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  1. Hello. I'm copying my VHS tapes. Unfortunately, one cassette was damaged while rewinding. The tape was short (a few minutes), so the VCR sped up and wrinkled my tape. I am attaching photos of what it looks like inside the cassette.

    Some youtube videos advices to just cut damaged parts, but The tape is very short (a few minutes), so there is nothing to cut.
    Is there anything I can do to repair and straighten this tape without cutting?

    If it was any important cassette, I would take it to a specialist. But it's just an old commercial, so I'm looking for a way to know what to do in this situation in the future.

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  2. Member Cornucopia's Avatar
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    Put it on an ironing board, put a piece of fabric on top to reduce the heat a bit, and iron it out.

    But seriously (because the above could likely melt the tape), you're too late. Wrinkled is wrinkled. You can manually unroll it all (break off the hub tops if they are pinching the tape and keeping it from coming loose), and then properly reroll it onto a new, empty reel, and then put it into a vcr that doesn't eat tapes and run it through a few cycles of FF and RW, so it "packs" the tape nicely again with good even tension. Then let it sit for a while, which can help flatten it out better. But the wrinkles and creases will never go away completely after what has already happened.


    Scott
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  3. Originally Posted by Cornucopia View Post
    Put it on an ironing board, put a piece of fabric on top to reduce the heat a bit, and iron it out.

    But seriously (because the above could likely melt the tape), you're too late. Wrinkled is wrinkled.
    Not if temperature will be bellow tape melting point (i.e. common case for synthetic fabric ironing on first star/dot).
    And yes, wrinkled tape will stay wrinkled but it may wrinkled less and as such be (hypothetically) restored to shape where recording may be reconstructed.
    Reconstruction of course may be time and resources costly so in overall beyond sane sense...
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  4. Capturing Memories dellsam34's Avatar
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    You can iron it to ease the pressure on the playback drum and maybe reduce RF noise a little bit but the content are lost forever and can never be recovered to a noise free state, the VCR's DOC tries to reduce RF noise by replacing the noisy lines with the good adjacent ones but in the case of severe tape damage there isn't much that can be done about it.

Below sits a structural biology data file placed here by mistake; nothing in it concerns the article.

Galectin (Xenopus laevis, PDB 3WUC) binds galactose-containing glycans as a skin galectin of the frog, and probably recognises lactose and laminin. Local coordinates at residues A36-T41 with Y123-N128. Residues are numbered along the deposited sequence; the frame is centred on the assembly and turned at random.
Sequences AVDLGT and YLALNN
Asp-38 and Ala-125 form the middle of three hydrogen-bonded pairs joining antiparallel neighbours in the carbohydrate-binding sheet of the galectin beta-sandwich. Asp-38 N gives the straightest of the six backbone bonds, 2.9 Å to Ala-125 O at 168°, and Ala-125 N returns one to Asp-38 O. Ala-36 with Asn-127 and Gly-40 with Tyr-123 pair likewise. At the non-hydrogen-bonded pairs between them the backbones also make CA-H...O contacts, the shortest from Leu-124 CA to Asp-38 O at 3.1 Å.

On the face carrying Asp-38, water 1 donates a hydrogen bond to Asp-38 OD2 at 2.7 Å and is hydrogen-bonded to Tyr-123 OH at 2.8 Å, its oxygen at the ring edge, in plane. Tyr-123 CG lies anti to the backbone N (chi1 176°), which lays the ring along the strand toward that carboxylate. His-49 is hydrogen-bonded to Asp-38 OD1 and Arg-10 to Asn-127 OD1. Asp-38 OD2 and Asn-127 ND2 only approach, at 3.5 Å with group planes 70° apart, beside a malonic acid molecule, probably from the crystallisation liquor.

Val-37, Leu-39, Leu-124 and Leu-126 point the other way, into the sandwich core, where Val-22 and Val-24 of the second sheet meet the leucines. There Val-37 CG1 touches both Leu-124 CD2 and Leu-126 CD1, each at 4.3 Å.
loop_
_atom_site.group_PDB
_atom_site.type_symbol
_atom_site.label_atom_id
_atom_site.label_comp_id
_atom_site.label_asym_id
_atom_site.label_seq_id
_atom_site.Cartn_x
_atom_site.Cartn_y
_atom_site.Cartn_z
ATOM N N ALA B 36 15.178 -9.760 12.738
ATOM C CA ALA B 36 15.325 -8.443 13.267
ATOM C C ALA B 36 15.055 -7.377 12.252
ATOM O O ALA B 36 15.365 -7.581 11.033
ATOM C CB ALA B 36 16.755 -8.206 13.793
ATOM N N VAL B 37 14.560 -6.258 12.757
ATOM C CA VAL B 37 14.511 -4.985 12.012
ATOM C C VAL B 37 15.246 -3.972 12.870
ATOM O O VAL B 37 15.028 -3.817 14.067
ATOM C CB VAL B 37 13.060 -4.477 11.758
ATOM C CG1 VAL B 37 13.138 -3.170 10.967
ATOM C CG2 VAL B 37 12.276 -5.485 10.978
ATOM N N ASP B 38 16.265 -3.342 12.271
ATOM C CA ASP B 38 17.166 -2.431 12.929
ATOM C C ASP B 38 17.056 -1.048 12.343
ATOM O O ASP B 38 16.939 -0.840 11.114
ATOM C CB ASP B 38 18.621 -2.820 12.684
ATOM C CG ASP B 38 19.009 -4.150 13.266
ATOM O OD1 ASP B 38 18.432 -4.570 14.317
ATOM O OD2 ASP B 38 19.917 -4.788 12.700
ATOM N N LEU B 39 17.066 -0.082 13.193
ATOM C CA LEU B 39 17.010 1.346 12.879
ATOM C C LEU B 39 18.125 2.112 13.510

The other thing is that your VCR must have problems, The tell tale of eating tapes while fast forwarding or rewinding is worn out spindle brakes, When the spools are spinning fast and you hit stop both should stop immediately, if one continues to spin due to lack of brake pad material it will spill the tape and make a mess inside the VCR. Fix it or get rid of it.
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    Even if you are able to iron out the wrinkles, there's a good chance you'll clog your videoheads because of the flaking oxide. Be prepared to clean your heads after playing the tape and hope no permanent damage has been done. *Replays the awful sound of videoheads playing a wrinkled tape* *SHUDDER*
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  6. Capturing Memories dellsam34's Avatar
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    The same sound a weed whacker makes when the strings hit a rock.
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  7. Video Restorer lordsmurf's Avatar
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    Originally Posted by dellsam34 View Post
    The same sound a weed whacker makes when the strings hit a rock.
    The sound of a slobbering dog, with long nails, running up inclined glass.
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  8. Thanks for answers.
    Luckily only first 1/3 of tape is damaged.

    This is my additional VCR for copying less important cassettes.
    I was very surprised when it's happened. It was working good before.
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